This fall semester, the Thief River Falls campus chapter of Phi Theta Kappa took on a unique challenge. Phi Theta Kappa is the honorary society for two-year community colleges across the U.S., and as a part of a service learning project, the students explored how recycling works in Pennington County; they also examined how this relates to the recycling that occurs on the Thief River Falls campus. During a four-month research project, the Phi Theta Kappa officers Chelsey Srnsky, Gracie Hannon, and Mikenna Housker researched revamping campus recycling, traveled to Les’ Sanitation in Thief River Falls and toured the recycling facilities and discovered the real story on the life cycle of everyday items we throw away.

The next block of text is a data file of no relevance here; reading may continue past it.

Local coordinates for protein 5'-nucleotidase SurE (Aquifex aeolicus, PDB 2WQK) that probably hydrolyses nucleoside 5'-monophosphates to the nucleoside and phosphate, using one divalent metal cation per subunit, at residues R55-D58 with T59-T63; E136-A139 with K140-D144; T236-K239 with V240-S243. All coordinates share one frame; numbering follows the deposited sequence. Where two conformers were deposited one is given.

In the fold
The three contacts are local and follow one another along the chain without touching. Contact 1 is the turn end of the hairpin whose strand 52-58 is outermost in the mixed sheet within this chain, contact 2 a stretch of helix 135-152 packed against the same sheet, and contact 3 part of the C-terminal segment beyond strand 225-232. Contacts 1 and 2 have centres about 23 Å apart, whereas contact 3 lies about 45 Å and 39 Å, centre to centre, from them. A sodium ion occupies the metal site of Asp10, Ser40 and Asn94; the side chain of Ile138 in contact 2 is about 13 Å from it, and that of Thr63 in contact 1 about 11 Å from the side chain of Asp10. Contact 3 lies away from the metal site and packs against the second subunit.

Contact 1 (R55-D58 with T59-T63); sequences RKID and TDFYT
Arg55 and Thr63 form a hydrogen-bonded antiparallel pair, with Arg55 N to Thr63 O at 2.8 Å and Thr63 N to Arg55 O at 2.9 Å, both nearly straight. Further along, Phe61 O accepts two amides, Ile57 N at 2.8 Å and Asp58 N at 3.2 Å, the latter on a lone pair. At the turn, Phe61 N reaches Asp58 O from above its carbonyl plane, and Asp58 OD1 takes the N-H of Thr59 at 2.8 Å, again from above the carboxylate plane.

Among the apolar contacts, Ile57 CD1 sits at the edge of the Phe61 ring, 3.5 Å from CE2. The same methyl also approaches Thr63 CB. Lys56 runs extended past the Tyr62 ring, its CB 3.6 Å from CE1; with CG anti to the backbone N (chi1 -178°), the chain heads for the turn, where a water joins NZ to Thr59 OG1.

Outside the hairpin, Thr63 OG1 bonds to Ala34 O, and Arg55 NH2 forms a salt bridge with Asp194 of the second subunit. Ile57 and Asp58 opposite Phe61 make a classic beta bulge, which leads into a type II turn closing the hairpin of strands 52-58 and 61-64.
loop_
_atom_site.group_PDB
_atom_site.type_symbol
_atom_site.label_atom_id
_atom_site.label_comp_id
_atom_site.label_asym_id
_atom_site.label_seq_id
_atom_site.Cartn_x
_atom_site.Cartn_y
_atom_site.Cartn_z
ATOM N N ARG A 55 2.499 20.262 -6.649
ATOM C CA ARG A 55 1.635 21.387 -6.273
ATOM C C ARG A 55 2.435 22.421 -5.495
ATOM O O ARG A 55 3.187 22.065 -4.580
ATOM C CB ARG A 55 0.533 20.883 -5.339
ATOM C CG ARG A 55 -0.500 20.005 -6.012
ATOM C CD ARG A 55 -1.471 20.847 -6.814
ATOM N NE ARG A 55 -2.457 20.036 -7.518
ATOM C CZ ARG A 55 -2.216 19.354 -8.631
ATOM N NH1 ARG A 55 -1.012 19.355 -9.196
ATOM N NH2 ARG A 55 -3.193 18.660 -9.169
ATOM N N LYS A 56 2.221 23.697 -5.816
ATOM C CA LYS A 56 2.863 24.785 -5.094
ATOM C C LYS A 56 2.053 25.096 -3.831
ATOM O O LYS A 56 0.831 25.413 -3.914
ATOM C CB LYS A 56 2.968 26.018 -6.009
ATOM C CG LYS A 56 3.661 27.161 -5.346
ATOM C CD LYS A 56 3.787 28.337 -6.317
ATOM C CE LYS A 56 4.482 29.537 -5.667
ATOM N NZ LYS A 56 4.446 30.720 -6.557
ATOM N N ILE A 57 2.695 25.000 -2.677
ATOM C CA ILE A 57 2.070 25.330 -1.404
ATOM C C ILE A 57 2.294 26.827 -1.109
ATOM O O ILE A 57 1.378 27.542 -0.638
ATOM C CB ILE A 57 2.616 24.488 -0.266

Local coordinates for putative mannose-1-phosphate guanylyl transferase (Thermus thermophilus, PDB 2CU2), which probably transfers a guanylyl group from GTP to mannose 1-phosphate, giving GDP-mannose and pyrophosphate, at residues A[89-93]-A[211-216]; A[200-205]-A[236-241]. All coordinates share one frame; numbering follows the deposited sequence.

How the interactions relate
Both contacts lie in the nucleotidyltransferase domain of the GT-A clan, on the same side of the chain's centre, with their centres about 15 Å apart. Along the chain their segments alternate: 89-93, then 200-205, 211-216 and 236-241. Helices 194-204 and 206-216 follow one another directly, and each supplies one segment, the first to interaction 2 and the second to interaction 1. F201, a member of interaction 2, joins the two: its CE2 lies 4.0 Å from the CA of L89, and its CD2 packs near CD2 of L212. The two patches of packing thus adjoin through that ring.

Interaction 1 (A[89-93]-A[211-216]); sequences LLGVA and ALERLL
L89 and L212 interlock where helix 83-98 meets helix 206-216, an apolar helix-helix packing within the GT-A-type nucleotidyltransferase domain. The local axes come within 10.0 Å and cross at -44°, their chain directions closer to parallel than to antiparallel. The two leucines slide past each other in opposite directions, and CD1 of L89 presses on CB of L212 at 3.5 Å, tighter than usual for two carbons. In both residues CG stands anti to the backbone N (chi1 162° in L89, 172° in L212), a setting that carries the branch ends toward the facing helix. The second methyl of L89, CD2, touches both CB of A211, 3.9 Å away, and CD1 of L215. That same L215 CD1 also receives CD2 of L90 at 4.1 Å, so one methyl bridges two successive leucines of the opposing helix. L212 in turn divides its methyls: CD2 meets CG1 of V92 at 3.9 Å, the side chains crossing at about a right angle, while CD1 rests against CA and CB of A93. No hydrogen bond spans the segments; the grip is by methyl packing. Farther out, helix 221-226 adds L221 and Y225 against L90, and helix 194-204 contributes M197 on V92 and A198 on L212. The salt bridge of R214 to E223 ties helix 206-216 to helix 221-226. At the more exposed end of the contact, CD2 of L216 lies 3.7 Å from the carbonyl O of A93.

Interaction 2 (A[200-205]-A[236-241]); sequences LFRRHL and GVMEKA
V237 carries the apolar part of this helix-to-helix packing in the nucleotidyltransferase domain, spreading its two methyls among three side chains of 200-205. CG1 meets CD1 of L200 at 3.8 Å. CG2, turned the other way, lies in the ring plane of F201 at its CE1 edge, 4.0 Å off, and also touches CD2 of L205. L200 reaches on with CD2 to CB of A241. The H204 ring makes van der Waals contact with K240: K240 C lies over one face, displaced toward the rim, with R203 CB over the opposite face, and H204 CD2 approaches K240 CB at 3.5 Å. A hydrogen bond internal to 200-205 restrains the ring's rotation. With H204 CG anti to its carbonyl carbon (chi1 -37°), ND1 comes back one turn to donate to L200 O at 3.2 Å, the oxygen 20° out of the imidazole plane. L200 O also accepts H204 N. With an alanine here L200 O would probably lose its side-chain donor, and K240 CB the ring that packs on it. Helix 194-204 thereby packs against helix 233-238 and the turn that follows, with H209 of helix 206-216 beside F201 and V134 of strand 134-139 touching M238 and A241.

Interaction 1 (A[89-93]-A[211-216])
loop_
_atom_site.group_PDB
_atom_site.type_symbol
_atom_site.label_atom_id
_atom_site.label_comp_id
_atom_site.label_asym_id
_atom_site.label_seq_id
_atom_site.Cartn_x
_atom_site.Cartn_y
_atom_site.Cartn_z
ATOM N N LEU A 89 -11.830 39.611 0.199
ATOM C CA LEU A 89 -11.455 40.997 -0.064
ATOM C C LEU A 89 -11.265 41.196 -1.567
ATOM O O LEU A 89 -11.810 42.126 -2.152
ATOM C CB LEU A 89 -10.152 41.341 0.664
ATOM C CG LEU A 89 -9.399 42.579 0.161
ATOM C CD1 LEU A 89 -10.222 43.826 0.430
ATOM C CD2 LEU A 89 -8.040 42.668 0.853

What they learned was surprising: in a rural area like ours, taking care and paying attention to the kind of plastics we attempt to recycle can be the difference between a dumpster full of plastics having a new life, or earning a one-way trip to a landfill. Not all paper is created equal, and sometimes even trace amounts of food can make a cardboard box unsalvageable. Suffice it to say, the best intentions when it comes to conservation and recycling can often have opposite impacts.
The officers will be presenting their findings in a formal presentation this month, along with new suggestions to streamline campus recycling efforts and education students and staff on what to recycle, and where. The presentation will be followed up with a proposal in the spring to jumpstart a new campus recycling program that will be unveiled on Earth Day 2019.